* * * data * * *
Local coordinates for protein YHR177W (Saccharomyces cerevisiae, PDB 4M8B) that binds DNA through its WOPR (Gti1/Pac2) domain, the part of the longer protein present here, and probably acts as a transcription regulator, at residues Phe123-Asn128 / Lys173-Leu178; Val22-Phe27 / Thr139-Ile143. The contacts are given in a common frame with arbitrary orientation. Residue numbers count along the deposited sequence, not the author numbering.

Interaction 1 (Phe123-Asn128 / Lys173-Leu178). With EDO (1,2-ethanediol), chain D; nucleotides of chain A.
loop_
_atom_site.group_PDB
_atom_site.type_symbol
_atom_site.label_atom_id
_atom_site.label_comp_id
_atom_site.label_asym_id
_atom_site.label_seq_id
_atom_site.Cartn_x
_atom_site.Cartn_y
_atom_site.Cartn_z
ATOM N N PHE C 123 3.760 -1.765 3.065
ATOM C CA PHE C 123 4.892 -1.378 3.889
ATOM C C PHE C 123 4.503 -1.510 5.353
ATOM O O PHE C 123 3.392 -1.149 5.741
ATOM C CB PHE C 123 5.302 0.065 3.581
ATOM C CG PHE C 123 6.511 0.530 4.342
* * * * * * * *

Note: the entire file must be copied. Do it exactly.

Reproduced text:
Local coordinates for protein YHR177W (Saccharomyces cerevisiae, PDB 4M8B) that binds DNA through its WOPR (Gti1/Pac2) domain, the part of the longer protein present here, and probably acts as a transcription regulator, at residues Phe123-Asn128 / Lys173-Leu178; Val22-Phe27 / Thr139-Ile143. The contacts are given in a common frame with arbitrary orientation. Residue numbers count along the deposited sequence, not the author numbering.

Interaction 1 (Phe123-Asn128 / Lys173-Leu178). With EDO (1,2-ethanediol), chain D; nucleotides of chain A.
loop_
_atom_site.group_PDB
_atom_site.type_symbol
_atom_site.label_atom_id
_atom_site.label_comp_id
_atom_site.label_asym_id
_atom_site.label_seq_id
_atom_site.Cartn_x
_atom_site.Cartn_y
_atom_site.Cartn_z
ATOM N N PHE C 123 3.760 -1.765 3.065
ATOM C CA PHE C 123 4.892 -1.378 3.889
ATOM C C PHE C 123 4.503 -1.510 5.353
ATOM O O PHE C 123 3.392 -1.149 5.741
ATOM C CB PHE C 123 5.302 0.065 3.581
ATOM C CG PHE C 123 6.511 0.530 4.342